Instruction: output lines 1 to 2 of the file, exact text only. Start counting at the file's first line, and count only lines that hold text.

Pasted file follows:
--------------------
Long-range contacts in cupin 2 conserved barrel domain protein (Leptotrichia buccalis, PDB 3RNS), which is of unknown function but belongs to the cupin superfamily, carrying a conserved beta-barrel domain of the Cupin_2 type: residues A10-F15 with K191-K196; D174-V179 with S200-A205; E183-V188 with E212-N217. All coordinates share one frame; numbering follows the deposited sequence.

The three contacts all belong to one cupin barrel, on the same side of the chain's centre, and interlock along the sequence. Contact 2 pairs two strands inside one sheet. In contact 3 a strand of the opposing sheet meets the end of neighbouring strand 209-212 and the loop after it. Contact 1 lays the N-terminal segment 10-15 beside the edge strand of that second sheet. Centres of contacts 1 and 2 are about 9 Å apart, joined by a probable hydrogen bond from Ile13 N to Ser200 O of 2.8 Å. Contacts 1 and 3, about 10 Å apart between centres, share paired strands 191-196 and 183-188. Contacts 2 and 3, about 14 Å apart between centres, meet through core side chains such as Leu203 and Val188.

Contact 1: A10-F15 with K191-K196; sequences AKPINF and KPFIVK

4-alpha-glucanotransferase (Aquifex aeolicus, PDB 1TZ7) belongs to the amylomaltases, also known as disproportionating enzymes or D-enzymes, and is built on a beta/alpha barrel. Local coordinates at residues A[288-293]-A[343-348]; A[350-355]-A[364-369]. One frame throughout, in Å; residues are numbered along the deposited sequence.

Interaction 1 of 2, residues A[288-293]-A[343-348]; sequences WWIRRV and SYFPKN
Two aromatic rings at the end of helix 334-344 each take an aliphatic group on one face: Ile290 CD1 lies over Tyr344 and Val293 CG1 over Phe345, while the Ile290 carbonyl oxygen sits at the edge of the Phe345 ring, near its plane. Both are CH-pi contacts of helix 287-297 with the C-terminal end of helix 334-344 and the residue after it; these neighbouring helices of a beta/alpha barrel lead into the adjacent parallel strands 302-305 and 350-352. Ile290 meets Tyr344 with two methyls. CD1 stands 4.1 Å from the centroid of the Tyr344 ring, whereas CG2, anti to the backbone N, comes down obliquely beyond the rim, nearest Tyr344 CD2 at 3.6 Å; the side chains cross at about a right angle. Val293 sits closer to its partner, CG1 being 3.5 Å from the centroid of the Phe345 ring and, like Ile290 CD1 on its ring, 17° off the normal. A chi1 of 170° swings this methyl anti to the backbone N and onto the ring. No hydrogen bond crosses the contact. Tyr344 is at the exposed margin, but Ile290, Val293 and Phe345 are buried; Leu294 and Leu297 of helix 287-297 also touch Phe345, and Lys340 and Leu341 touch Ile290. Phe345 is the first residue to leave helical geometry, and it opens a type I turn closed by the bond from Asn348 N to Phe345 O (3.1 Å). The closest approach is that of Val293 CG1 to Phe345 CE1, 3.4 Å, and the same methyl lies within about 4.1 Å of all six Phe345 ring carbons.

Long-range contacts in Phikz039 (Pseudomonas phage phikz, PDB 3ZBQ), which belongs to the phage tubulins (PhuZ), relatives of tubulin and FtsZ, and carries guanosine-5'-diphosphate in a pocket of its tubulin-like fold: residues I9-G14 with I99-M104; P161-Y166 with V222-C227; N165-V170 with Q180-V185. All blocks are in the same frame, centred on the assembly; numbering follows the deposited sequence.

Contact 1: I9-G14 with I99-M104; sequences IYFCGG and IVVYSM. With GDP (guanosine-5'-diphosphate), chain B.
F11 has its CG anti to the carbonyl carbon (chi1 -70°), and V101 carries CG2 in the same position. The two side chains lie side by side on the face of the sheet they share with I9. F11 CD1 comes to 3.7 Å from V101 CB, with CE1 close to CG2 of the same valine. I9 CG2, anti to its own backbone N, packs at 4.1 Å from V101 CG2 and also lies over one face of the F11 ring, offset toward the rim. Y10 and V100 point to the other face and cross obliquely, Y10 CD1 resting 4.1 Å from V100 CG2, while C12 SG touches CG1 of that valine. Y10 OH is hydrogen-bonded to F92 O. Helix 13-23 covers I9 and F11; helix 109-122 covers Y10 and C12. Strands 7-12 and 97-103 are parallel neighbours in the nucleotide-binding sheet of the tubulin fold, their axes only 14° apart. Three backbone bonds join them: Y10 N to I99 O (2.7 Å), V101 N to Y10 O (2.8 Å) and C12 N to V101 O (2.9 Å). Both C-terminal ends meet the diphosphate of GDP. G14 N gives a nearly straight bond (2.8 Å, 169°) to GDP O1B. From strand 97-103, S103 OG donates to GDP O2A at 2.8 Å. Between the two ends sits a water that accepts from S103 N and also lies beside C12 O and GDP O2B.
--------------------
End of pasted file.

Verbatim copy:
Long-range contacts in cupin 2 conserved barrel domain protein (Leptotrichia buccalis, PDB 3RNS), which is of unknown function but belongs to the cupin superfamily, carrying a conserved beta-barrel domain of the Cupin_2 type: residues A10-F15 with K191-K196; D174-V179 with S200-A205; E183-V188 with E212-N217. All coordinates share one frame; numbering follows the deposited sequence.

The three contacts all belong to one cupin barrel, on the same side of the chain's centre, and interlock along the sequence. Contact 2 pairs two strands inside one sheet. In contact 3 a strand of the opposing sheet meets the end of neighbouring strand 209-212 and the loop after it. Contact 1 lays the N-terminal segment 10-15 beside the edge strand of that second sheet. Centres of contacts 1 and 2 are about 9 Å apart, joined by a probable hydrogen bond from Ile13 N to Ser200 O of 2.8 Å. Contacts 1 and 3, about 10 Å apart between centres, share paired strands 191-196 and 183-188. Contacts 2 and 3, about 14 Å apart between centres, meet through core side chains such as Leu203 and Val188.